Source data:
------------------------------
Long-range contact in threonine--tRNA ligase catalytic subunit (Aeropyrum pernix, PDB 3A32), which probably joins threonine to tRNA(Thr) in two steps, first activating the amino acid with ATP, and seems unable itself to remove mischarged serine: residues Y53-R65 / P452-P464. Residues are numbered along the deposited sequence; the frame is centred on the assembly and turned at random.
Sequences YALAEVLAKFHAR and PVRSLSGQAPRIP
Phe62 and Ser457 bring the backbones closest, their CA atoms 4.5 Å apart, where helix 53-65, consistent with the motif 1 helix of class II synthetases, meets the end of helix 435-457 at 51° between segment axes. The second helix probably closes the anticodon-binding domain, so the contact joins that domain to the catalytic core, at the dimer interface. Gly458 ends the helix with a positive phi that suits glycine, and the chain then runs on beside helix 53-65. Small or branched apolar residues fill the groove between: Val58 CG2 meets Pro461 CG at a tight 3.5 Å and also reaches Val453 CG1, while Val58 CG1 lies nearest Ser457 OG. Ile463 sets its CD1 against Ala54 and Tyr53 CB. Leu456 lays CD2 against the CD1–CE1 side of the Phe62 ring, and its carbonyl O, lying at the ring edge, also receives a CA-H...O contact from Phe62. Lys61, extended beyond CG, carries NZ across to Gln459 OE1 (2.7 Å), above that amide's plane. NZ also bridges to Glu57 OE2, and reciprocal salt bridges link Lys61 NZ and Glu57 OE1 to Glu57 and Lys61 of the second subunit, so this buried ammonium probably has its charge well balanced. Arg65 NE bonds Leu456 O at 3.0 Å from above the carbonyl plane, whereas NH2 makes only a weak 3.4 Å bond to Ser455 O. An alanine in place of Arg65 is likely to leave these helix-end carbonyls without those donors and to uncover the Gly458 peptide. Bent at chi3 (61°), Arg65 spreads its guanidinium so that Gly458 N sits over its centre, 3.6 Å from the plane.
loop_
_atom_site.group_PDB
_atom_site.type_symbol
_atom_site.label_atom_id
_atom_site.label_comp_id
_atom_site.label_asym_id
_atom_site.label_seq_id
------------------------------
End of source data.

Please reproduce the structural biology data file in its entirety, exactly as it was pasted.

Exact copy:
Long-range contact in threonine--tRNA ligase catalytic subunit (Aeropyrum pernix, PDB 3A32), which probably joins threonine to tRNA(Thr) in two steps, first activating the amino acid with ATP, and seems unable itself to remove mischarged serine: residues Y53-R65 / P452-P464. Residues are numbered along the deposited sequence; the frame is centred on the assembly and turned at random.
Sequences YALAEVLAKFHAR and PVRSLSGQAPRIP
Phe62 and Ser457 bring the backbones closest, their CA atoms 4.5 Å apart, where helix 53-65, consistent with the motif 1 helix of class II synthetases, meets the end of helix 435-457 at 51° between segment axes. The second helix probably closes the anticodon-binding domain, so the contact joins that domain to the catalytic core, at the dimer interface. Gly458 ends the helix with a positive phi that suits glycine, and the chain then runs on beside helix 53-65. Small or branched apolar residues fill the groove between: Val58 CG2 meets Pro461 CG at a tight 3.5 Å and also reaches Val453 CG1, while Val58 CG1 lies nearest Ser457 OG. Ile463 sets its CD1 against Ala54 and Tyr53 CB. Leu456 lays CD2 against the CD1–CE1 side of the Phe62 ring, and its carbonyl O, lying at the ring edge, also receives a CA-H...O contact from Phe62. Lys61, extended beyond CG, carries NZ across to Gln459 OE1 (2.7 Å), above that amide's plane. NZ also bridges to Glu57 OE2, and reciprocal salt bridges link Lys61 NZ and Glu57 OE1 to Glu57 and Lys61 of the second subunit, so this buried ammonium probably has its charge well balanced. Arg65 NE bonds Leu456 O at 3.0 Å from above the carbonyl plane, whereas NH2 makes only a weak 3.4 Å bond to Ser455 O. An alanine in place of Arg65 is likely to leave these helix-end carbonyls without those donors and to uncover the Gly458 peptide. Bent at chi3 (61°), Arg65 spreads its guanidinium so that Gly458 N sits over its centre, 3.6 Å from the plane.
loop_
_atom_site.group_PDB
_atom_site.type_symbol
_atom_site.label_atom_id
_atom_site.label_comp_id
_atom_site.label_asym_id
_atom_site.label_seq_id